In the culmination of a process that had been going on for much of the last year, AT&T finally announced late last week that it had reached agreement to sell a stake in its DirecTV unit to the private equity firm TPG.
The deal works like this: TPG agreed to pay AT&T $16.25 billion. The result is the creation of a separate business entity, which will be called DirecTV, or “New DIRECTV,” which will consist of the entirety of what used to be AT&T’s video business, which also includes AT&T U-Verse and AT&T TV.
AT&T will control 70 percent of “New DirecTV,” while TPG will own the remaining 30 percent.
“Under the terms of the transaction, New DIRECTV will be jointly governed by a board with two representatives from each of AT&T and TPG, as well as a fifth seat for the CEO, which at closing will be Bill Morrow, CEO of AT&T’s U.S. video unit,” AT&T added in the press release.
The deal is expected to close in the second half of 2021.
AT&T also said that it “expects to receive from New DIRECTV $7.8 billion ($7.6 billion in cash and the assumption from AT&T of $200 million of existing DIRECTV debt)—money which AT&T “expects to use the proceeds from this transaction to reduce AT&T debt.” Meanwhile, TPG will pay $1.8 billion in cash to New DirecTV.
“This agreement aligns with our investment and operational focus on connectivity and content, and the strategic businesses that are key to growing our customer relationships across 5G wireless, fiber and HBO Max. And it supports our deliberate capital allocation commitment to invest in growth areas, sustain the dividend at current levels, focus on debt reduction and restructure or monetize non-core assets,” AT&T CEO John Stankey said in the announcement.
“As the pay-TV industry continues to evolve, forming a new entity with TPG to operate the U.S. video business separately provides the flexibility and dedicated management focus needed to continue meeting the needs of a high-quality customer base and managing the business for profitability. TPG is the right partner for this transaction and creating a new entity is the right way to structure and manage the video business for optimum value creation.”
“We look forward to working with AT&T, Bill and the entire talented team at the new DIRECTV to create a seamless customer experience through the separation of the company,” John Flynn, Principal at TPG said in the announcement. “We are particularly excited by the opportunity to grow new DIRECTV’s streaming video service, leveraging the company’s leading pay-TV platform, talented labor force and large subscriber base to transition it into a leading next-generation video provider with best-in-class content and customer experience.”
The deal comes less than five years after AT&T agreed to pay $49 million—or $67.1 billion, including resumption of debt—to acquire the satellite TV service. But in the years since, AT&T’s business priorities have changed, especially with the acquisition of WarnerMedia. Meanwhile, the satellite TV business has seriously declined.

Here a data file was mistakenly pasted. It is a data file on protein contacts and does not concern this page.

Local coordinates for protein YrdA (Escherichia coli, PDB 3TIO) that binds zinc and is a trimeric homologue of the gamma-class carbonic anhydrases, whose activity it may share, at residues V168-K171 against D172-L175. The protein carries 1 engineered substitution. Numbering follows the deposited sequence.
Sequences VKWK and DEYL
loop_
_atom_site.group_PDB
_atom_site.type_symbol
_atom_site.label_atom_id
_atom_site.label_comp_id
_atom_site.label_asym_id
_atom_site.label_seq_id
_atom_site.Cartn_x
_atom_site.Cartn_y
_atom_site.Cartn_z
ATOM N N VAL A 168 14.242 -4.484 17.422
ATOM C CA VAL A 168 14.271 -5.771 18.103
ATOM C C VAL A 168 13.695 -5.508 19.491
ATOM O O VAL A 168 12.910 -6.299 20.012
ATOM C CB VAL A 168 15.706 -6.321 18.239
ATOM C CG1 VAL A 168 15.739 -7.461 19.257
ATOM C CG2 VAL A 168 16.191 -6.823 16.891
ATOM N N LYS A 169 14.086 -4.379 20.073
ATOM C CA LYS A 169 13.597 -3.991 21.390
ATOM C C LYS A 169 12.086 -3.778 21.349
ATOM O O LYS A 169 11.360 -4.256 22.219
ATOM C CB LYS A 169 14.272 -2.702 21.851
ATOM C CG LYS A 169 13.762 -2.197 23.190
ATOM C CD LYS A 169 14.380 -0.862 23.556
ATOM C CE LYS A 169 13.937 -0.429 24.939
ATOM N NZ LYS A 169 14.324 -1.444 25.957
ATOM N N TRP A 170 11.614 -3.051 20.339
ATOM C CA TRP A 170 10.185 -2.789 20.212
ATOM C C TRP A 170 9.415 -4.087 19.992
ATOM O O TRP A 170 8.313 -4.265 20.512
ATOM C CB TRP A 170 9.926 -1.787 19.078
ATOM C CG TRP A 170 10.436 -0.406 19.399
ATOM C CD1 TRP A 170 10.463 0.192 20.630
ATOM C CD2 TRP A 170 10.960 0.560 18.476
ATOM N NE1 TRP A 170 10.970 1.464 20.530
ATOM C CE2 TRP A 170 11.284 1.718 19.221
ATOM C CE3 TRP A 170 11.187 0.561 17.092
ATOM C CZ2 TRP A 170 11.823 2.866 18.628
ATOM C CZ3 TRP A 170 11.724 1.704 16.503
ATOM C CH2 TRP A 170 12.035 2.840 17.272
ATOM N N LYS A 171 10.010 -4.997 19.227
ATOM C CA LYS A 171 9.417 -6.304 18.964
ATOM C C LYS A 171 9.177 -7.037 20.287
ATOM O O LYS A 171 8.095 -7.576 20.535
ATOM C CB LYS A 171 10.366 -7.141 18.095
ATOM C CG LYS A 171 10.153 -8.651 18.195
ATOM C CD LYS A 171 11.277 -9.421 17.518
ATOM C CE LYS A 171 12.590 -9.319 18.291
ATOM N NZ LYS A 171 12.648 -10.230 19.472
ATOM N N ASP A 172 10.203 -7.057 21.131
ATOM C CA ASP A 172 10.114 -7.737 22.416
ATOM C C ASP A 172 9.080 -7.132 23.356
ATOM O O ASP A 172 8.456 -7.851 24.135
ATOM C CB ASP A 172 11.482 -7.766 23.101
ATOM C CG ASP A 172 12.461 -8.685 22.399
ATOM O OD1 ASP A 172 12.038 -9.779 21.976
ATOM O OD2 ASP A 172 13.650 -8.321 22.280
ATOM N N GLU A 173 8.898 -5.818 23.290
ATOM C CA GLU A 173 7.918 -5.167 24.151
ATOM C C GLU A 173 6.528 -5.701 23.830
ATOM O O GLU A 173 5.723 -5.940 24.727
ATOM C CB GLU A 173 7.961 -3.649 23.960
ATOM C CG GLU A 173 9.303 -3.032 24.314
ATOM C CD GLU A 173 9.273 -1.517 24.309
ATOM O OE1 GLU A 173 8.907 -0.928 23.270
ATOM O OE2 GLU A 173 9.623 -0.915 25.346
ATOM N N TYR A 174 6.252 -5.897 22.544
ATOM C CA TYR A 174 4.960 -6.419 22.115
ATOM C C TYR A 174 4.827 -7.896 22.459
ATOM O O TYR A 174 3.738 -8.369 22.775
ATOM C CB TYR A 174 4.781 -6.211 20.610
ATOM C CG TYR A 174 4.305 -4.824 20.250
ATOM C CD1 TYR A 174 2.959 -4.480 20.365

AT&T’s video business, which includes DirecTV, lost 617,000 video subscribers in the fourth quarter of 2020, after it lost 590,000 in the third quarter. The company’s losses in the first half of the year were even steeper.
For much of the past year, AT&T had reportedly been in talks with various parties about selling off a stake the DirecTV unit. Apollo Capital Management had been mentioned as a possible suitor for much of the time the talks were ongoing, but the firm ultimately didn’t win the bidding.
What does the deal mean for current subscribers to DirecTV and the other pay TV services? That’s unclear at this point. The deal means that those services will continue to exist for the foreseeable future, and it’s likely too early to tell what the change will mean for pricing.
It is clear, though, that rise of cord cutting helped bring about the ultimate sale of DirecTV.
“The percentage of users only subscribing to pay-TV took a dive from 36% to 14%, while the percentage of users only subscribing to OTT services skyrocketed from 11% to 23%,” Parks Associates said in a report following the announcement of the deal. “The low introductory prices ($4.99, $6.99) of streaming services, along with the option for free trials, continue to upend more expensive broadcast packages as households search for cost efficient video options. Financial concerns raised by COVID-19 have only amplified this trend as the future of the market.”
“Pay-TV is no longer the fixture that tops the video hierarchy, and AT&T’s deal indicates that the company sees the prospects of paying off its accused debts as more valuable than an attempt to salvage its pay-TV arm,” Parks also said. “Rival providers will be under similar pressure from their stakeholders to either streamline their offerings or generate renewed viewer interest in their legacy models.”
Meanwhile, Sportico reported that the sale of the DirecTV stake likely means that a split between DirecTV and the NFL Sunday Ticket package is likely next. Sportico cited a line in the announcement referring to the valuation including “elimination of up to $2.5 billion in NFL Sunday Ticket net losses,” while adding that DirecTV will continue to honor its deal with the NFL through the end of the 2022 season.
It’s been strongly implied that Amazon is the favorite to take over the Sunday Ticket package once the DirecTV deal is over, but no such determination is likely to be reached soon.
Stephen Silver, a technology writer for The National Interest, is a journalist, essayist and film critic, who is also a contributor to The Philadelphia Inquirer, Philly Voice, Philadelphia Weekly, the Jewish Telegraphic Agency, Living Life Fearless, Backstage magazine, Broad Street Review and Splice Today. The co-founder of the Philadelphia Film Critics Circle, Stephen lives in suburban Philadelphia with his wife and two sons. Follow him on Twitter at @StephenSilver.